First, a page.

Being there for your aging parents may mean having to move back home, or move them to your area if you live far away. But what if there was another option? Caring for your parents remotely is now a possibility if relocating yourself or your parents isn’t currently an option. Even if you cannot be there every day, you still have care options to ensure your parents are receiving the care they deserve and need. Continue reading to learn more about your options as a long-distance caregiver.
Start Important Discussions
The first step to being a long-distance caregiver and caring for your parents remotely is to discuss essential long-term care and planning options. Create a plan right away to ensure legal documents and a financial budget are in place. Include time to make a connection with local emergency and healthcare professionals.
Legal Documents Are Up to Date
Talking about wills, selecting a power of attorney, and addressing advanced directives may seem daunting. However, they’re critical legal documents to help with long-term care planning. Especially as a long-distance caregiver, you and your parents should know what happens if there is an emergency and someone needs to take charge.
Contact a local attorney who specializes in creating wills and power of attorney documents. Also, you may find online resources, like the AARP free online advanced directive template, to help you get started.
Understand the Money
Money may not be something you have ever discussed with your parents beyond casual conversation. But, it’s now time to review your aging parents’ financial situation with them and the rest of your family. Without an understanding of what funds are available, your family may incur unexpected bills.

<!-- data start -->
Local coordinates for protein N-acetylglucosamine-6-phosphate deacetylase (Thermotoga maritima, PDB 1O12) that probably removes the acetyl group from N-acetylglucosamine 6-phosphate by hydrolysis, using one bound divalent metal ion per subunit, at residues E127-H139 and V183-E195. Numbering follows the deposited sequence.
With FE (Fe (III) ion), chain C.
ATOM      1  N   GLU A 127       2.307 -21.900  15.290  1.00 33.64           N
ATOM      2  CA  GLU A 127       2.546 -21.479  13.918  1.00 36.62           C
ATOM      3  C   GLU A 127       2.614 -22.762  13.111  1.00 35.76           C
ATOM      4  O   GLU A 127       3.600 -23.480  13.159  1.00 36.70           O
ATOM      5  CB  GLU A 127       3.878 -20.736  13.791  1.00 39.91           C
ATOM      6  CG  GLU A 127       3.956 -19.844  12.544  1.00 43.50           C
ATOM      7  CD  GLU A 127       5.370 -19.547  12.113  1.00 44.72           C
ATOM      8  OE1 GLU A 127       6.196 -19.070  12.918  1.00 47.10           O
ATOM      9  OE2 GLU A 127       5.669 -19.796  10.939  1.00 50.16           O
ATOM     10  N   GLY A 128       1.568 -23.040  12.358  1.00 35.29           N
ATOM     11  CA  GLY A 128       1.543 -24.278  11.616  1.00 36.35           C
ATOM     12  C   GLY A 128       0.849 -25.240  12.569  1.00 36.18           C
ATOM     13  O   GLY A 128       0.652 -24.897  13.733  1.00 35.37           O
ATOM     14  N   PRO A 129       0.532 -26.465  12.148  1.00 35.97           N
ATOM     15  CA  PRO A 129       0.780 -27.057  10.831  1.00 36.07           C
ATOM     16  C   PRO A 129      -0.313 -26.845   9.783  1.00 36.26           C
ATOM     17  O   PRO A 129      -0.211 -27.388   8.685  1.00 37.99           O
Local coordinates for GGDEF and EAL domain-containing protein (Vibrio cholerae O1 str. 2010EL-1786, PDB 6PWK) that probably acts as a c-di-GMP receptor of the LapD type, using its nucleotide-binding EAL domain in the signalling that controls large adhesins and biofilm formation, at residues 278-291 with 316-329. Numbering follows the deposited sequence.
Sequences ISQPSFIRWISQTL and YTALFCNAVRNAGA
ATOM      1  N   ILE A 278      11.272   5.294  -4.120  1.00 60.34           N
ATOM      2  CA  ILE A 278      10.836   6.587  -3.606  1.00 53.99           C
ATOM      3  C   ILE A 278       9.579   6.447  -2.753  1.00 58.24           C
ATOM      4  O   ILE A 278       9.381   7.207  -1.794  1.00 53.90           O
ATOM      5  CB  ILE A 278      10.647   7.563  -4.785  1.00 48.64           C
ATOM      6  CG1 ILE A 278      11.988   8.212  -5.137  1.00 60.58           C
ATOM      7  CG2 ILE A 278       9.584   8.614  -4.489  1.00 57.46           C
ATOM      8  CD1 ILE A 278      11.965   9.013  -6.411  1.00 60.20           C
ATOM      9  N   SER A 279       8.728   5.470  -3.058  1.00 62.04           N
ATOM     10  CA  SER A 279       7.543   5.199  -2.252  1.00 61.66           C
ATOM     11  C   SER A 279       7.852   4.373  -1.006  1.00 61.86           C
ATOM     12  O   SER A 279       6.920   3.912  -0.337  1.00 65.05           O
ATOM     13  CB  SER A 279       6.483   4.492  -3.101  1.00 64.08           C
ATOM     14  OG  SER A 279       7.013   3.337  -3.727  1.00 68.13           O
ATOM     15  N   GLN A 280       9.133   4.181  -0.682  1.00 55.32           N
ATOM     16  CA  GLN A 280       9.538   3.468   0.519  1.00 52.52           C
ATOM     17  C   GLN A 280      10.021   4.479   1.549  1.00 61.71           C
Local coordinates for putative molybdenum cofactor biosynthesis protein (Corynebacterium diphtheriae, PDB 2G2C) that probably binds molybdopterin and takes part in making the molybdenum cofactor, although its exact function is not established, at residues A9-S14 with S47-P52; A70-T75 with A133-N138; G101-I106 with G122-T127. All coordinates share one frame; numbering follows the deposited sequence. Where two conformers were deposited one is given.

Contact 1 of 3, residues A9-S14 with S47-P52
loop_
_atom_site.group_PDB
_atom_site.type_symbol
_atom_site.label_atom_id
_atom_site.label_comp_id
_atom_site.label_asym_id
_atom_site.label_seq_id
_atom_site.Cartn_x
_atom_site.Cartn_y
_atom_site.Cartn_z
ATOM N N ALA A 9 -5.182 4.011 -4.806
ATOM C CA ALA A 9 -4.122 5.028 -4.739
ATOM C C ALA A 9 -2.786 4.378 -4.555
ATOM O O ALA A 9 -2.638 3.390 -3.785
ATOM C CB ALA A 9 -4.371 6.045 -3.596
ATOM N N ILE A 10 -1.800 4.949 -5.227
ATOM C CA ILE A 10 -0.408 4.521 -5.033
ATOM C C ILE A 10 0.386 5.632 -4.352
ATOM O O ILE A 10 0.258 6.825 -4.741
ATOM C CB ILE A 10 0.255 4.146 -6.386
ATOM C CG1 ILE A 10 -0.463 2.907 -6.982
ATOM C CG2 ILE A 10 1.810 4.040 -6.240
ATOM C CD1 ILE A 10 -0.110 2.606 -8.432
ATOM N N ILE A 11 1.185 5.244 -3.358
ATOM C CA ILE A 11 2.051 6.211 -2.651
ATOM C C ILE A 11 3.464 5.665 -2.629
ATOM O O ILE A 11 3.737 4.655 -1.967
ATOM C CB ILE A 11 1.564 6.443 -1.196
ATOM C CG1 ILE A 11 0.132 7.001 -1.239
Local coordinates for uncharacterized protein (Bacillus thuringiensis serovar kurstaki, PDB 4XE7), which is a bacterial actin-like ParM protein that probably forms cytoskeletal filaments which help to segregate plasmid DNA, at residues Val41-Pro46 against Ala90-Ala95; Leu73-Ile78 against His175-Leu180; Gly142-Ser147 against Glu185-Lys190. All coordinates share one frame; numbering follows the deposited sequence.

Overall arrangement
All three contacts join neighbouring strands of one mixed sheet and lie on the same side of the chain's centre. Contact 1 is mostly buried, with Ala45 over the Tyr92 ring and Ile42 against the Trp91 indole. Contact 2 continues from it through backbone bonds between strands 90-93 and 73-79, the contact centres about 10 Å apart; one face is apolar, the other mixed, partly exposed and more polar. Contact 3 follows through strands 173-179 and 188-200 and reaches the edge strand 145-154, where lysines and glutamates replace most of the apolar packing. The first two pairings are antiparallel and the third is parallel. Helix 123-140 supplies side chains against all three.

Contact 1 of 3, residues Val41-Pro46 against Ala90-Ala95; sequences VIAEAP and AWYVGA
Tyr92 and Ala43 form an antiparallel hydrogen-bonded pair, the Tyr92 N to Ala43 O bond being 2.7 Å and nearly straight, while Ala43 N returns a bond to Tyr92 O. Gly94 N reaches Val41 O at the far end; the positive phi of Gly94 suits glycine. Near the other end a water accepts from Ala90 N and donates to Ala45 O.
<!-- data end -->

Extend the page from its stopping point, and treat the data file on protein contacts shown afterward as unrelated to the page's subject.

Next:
Develop a budget that includes what care your parents can afford now and what they can afford long-term. As a long-distance caregiver, you may have closer family members who can help financially or offer routine care and support. Having that support group may save you and your family money over time. And, knowing who is responsible for handling bill payments will give you peace of mind.
Create an Emergency Plan
Having everything in place for an emergency will ease the stress of caring for your parents remotely. Create an emergency plan with your parents, local family and friends, doctors, and hospitals. Establish who is the primary caregiver and point of contact when there is an emergency.
Medical alert systems are essential in preparing for an emergency, such as a fall or other health concerns. When a fall occurs, whether from a mobility issue, stroke, or heart attack, you need to know that your parents can get help right away. Many medical alert devices, such as the top-rated devices by caring.com, include fall alerts, voice-to-text, and voice-activated calling.
Establish Open Communication with Healthcare Professionals